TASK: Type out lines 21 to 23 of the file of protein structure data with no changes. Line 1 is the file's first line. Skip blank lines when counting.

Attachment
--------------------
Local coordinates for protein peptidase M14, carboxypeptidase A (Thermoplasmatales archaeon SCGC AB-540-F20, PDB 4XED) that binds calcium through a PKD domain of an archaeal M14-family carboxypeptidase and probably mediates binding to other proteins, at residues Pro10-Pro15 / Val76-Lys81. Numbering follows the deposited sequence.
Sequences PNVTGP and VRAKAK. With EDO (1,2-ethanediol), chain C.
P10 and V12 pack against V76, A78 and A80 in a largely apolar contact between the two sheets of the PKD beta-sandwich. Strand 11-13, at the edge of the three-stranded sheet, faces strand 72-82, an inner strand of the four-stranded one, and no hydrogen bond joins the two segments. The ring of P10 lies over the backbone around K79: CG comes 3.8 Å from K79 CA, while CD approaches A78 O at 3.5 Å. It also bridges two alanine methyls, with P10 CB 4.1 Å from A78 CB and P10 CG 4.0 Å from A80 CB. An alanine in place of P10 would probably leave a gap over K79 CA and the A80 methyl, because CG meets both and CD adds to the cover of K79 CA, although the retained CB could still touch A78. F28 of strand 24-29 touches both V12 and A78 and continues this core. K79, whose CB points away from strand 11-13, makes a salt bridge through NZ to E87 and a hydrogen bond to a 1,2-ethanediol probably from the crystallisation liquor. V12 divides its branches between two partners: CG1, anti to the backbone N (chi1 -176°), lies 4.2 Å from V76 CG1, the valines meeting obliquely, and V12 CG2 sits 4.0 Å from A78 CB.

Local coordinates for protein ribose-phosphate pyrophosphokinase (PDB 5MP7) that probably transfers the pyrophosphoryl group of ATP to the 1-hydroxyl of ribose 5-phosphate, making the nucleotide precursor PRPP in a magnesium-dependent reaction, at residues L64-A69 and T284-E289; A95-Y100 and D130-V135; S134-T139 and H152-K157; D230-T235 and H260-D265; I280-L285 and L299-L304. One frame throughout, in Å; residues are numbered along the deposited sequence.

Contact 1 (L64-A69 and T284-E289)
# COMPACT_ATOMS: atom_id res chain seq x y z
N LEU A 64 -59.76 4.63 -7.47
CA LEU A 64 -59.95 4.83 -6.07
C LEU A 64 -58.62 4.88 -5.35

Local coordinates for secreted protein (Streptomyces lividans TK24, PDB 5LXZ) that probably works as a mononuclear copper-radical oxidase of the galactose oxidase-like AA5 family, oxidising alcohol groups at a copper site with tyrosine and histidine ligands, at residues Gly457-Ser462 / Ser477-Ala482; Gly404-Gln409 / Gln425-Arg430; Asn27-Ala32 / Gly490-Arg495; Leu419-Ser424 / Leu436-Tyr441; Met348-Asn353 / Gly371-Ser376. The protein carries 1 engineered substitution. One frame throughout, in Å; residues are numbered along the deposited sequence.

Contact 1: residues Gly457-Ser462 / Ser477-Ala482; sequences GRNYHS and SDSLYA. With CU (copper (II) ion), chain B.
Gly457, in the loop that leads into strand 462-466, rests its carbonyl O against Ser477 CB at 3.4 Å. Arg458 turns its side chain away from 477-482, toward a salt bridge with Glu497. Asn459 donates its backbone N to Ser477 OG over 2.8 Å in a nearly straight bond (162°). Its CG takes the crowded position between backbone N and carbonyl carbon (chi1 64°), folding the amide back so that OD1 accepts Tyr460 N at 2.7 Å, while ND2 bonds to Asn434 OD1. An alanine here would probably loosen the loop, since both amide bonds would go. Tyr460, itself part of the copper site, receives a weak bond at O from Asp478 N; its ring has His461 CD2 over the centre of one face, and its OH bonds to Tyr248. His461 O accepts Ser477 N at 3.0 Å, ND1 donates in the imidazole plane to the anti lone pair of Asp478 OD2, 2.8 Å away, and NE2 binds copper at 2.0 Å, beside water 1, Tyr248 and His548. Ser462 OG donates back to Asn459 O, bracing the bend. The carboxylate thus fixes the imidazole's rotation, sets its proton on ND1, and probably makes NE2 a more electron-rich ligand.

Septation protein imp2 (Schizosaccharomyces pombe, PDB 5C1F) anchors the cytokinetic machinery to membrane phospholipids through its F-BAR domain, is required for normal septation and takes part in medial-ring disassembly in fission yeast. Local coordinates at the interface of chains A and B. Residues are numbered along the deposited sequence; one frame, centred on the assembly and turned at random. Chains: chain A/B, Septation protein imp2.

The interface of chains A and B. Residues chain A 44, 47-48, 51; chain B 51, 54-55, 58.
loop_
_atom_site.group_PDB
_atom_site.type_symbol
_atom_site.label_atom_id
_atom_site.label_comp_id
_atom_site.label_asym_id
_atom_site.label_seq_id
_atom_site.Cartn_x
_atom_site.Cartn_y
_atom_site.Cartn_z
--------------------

_atom_site.label_seq_id
_atom_site.Cartn_x
_atom_site.Cartn_y